It worked. The American legislative progress has turned from dysfunction to malfunction over the last four years, creating a Congress that fails to complete even routine tasks, and those responsible for creating the worst governing conditions since the Civil War were broadly rewarded by voters. Obama went being from the popular, post-partisan leader who would repair the nation's ills -- an FDR for the 21st century -- to the president with a meager approval rating who hasn't signed a major bill into law since 2010.
As the results came in on Election Night, made a compelling case that described Mitch McConnell as "the greatest strategist in contemporary politics."
It's tough to disagree, right? Republicans intended to destroy the American legislative process, and they did. Republicans set out to exacerbate partisan tensions, and they did. Republicans hoped to make Obama less popular by making it vastly more difficult for him to get anything done, and they did. Republicans hoped to parlay public discontent into electoral victories, and they did. Republicans made a conscious decision to prevent the president from bringing the country together, and they successfully made the national chasm larger.
There's just one thing McConnell & Co. forgot: a gamble like this can be a strategic success and a substantive failure at the same time.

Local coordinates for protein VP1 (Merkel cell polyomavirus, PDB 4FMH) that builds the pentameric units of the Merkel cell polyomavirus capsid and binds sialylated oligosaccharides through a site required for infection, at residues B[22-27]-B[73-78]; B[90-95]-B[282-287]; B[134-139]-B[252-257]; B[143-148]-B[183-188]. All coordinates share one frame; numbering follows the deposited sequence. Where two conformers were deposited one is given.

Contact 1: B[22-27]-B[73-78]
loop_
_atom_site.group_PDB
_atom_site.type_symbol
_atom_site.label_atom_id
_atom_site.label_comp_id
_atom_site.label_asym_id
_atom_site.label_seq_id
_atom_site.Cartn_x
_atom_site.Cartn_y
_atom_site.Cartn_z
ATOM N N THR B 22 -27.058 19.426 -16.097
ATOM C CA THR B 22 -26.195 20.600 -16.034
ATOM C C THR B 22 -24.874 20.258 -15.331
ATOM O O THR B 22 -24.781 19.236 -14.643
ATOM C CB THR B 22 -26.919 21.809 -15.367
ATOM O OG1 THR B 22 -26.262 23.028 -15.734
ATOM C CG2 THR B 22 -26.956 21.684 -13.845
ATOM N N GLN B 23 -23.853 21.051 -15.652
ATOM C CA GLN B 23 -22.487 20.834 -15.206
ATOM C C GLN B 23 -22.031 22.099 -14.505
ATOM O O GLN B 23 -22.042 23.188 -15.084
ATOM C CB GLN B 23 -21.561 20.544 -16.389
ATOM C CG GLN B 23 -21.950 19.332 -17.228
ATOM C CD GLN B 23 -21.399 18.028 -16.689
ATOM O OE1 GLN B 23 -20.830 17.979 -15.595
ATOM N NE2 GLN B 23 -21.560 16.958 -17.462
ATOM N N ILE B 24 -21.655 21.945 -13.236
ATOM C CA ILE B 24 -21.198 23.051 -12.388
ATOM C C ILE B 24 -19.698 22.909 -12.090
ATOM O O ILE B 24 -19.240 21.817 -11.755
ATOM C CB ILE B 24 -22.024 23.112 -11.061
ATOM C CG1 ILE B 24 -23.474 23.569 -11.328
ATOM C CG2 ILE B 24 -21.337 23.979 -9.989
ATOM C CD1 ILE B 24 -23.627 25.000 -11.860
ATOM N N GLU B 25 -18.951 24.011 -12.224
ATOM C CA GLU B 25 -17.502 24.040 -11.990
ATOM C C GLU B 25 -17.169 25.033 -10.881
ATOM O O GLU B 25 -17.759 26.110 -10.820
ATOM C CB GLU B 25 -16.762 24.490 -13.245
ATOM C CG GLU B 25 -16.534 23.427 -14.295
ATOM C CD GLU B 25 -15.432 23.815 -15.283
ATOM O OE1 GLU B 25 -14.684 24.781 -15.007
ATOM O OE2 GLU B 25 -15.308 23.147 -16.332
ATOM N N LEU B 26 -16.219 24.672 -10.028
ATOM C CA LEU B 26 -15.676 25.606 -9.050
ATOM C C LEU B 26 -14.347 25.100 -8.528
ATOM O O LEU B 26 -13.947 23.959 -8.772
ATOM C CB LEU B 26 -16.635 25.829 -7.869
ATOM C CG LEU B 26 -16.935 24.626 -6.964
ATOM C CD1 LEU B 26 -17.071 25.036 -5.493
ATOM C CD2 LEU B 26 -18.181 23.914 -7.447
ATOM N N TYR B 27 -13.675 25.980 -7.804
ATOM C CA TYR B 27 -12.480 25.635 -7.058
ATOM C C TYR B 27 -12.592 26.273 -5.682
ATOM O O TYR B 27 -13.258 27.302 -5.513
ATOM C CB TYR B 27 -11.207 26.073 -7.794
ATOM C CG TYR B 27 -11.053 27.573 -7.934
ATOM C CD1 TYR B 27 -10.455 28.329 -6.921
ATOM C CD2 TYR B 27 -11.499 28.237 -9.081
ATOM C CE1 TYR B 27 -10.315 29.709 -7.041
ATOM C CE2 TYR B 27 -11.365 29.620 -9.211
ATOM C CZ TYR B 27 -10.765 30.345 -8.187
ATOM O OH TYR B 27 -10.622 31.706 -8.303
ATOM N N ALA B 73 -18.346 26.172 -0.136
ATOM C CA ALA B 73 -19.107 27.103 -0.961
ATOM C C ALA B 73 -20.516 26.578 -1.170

Consider this report, which ran on Thanksgiving.

President Obama could leave office with the most aggressive, far-reaching environmental legacy of any occupant of the White House. Yet it is very possible that not a single major environmental law will have passed during his two terms in Washington. Instead, Mr. Obama has turned to the vast reach of the Clean Air Act of 1970, which some legal experts call the most powerful environmental law in the world. Faced with a Congress that has shut down his attempts to push through an environmental agenda, Mr. Obama is using the authority of the act passed at the birth of the environmental movement to issue a series of landmark regulations on air pollution, from soot to smog, to mercury and planet-warming carbon dioxide.

It seems counterintuitive, but President Obama simply doesn't need Congress to advance one of the most sweeping and ambitious environmental agendas in generations.